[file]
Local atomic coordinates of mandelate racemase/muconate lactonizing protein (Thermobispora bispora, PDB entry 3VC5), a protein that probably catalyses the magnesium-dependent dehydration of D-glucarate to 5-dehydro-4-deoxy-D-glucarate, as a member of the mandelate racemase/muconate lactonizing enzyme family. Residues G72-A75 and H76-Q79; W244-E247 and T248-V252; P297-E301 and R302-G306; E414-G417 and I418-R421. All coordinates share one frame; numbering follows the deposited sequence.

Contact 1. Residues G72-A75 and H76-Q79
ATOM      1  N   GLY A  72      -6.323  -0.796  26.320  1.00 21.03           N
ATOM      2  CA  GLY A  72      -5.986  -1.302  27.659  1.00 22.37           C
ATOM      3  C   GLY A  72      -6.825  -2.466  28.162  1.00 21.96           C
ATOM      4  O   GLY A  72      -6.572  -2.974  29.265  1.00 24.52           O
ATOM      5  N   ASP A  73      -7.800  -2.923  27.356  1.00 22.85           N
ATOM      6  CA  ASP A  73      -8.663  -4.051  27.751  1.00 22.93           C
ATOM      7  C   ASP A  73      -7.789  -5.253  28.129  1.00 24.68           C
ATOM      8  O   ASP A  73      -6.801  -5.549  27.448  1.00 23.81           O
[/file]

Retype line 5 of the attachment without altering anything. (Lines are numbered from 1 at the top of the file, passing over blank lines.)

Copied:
ATOM      3  C   GLY A  72      -6.825  -2.466  28.162  1.00 21.96           C